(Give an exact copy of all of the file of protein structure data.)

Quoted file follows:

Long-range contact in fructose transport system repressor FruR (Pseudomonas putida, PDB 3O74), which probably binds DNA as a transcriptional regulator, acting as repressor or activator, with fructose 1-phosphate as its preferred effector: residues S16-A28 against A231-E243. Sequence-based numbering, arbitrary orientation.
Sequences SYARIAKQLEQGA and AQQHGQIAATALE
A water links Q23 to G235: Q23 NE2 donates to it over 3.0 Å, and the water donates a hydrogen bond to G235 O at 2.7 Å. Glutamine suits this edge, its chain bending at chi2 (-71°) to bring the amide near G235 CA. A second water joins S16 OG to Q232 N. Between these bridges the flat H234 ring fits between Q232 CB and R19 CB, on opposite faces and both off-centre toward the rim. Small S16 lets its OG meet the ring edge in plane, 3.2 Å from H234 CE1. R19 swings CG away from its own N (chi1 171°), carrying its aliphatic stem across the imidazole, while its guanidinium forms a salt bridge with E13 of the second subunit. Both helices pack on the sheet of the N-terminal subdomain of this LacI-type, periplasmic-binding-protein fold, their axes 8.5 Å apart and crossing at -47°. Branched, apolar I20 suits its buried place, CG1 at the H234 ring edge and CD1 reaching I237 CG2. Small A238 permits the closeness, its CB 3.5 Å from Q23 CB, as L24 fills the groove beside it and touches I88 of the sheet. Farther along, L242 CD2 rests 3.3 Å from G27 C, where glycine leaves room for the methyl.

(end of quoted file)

Long-range contact in fructose transport system repressor FruR (Pseudomonas putida, PDB 3O74), which probably binds DNA as a transcriptional regulator, acting as repressor or activator, with fructose 1-phosphate as its preferred effector: residues S16-A28 against A231-E243. Sequence-based numbering, arbitrary orientation.
Sequences SYARIAKQLEQGA and AQQHGQIAATALE
A water links Q23 to G235: Q23 NE2 donates to it over 3.0 Å, and the water donates a hydrogen bond to G235 O at 2.7 Å. Glutamine suits this edge, its chain bending at chi2 (-71°) to bring the amide near G235 CA. A second water joins S16 OG to Q232 N. Between these bridges the flat H234 ring fits between Q232 CB and R19 CB, on opposite faces and both off-centre toward the rim. Small S16 lets its OG meet the ring edge in plane, 3.2 Å from H234 CE1. R19 swings CG away from its own N (chi1 171°), carrying its aliphatic stem across the imidazole, while its guanidinium forms a salt bridge with E13 of the second subunit. Both helices pack on the sheet of the N-terminal subdomain of this LacI-type, periplasmic-binding-protein fold, their axes 8.5 Å apart and crossing at -47°. Branched, apolar I20 suits its buried place, CG1 at the H234 ring edge and CD1 reaching I237 CG2. Small A238 permits the closeness, its CB 3.5 Å from Q23 CB, as L24 fills the groove beside it and touches I88 of the sheet. Farther along, L242 CD2 rests 3.3 Å from G27 C, where glycine leaves room for the methyl.